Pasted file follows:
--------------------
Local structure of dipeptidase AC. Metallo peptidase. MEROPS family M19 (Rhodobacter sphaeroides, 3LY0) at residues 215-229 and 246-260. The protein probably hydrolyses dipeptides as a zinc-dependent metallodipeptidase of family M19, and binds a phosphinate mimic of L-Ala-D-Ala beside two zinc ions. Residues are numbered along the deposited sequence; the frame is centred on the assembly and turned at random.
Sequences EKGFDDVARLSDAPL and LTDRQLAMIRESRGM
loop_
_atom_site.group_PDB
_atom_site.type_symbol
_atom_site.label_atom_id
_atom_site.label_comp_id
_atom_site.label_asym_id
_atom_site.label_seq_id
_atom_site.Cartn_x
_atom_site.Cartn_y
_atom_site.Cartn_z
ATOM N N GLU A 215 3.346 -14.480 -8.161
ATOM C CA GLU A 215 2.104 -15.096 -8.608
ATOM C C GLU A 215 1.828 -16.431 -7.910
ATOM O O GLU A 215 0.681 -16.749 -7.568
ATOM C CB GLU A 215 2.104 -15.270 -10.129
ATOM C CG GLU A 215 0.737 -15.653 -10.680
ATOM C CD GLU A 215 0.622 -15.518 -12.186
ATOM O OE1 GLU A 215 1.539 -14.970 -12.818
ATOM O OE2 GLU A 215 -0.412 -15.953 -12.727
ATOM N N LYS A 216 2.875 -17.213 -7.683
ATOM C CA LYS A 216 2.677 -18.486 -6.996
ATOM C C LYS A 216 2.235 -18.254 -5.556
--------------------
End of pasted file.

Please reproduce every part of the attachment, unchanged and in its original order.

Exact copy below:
Local structure of dipeptidase AC. Metallo peptidase. MEROPS family M19 (Rhodobacter sphaeroides, 3LY0) at residues 215-229 and 246-260. The protein probably hydrolyses dipeptides as a zinc-dependent metallodipeptidase of family M19, and binds a phosphinate mimic of L-Ala-D-Ala beside two zinc ions. Residues are numbered along the deposited sequence; the frame is centred on the assembly and turned at random.
Sequences EKGFDDVARLSDAPL and LTDRQLAMIRESRGM
loop_
_atom_site.group_PDB
_atom_site.type_symbol
_atom_site.label_atom_id
_atom_site.label_comp_id
_atom_site.label_asym_id
_atom_site.label_seq_id
_atom_site.Cartn_x
_atom_site.Cartn_y
_atom_site.Cartn_z
ATOM N N GLU A 215 3.346 -14.480 -8.161
ATOM C CA GLU A 215 2.104 -15.096 -8.608
ATOM C C GLU A 215 1.828 -16.431 -7.910
ATOM O O GLU A 215 0.681 -16.749 -7.568
ATOM C CB GLU A 215 2.104 -15.270 -10.129
ATOM C CG GLU A 215 0.737 -15.653 -10.680
ATOM C CD GLU A 215 0.622 -15.518 -12.186
ATOM O OE1 GLU A 215 1.539 -14.970 -12.818
ATOM O OE2 GLU A 215 -0.412 -15.953 -12.727
ATOM N N LYS A 216 2.875 -17.213 -7.683
ATOM C CA LYS A 216 2.677 -18.486 -6.996
ATOM C C LYS A 216 2.235 -18.254 -5.556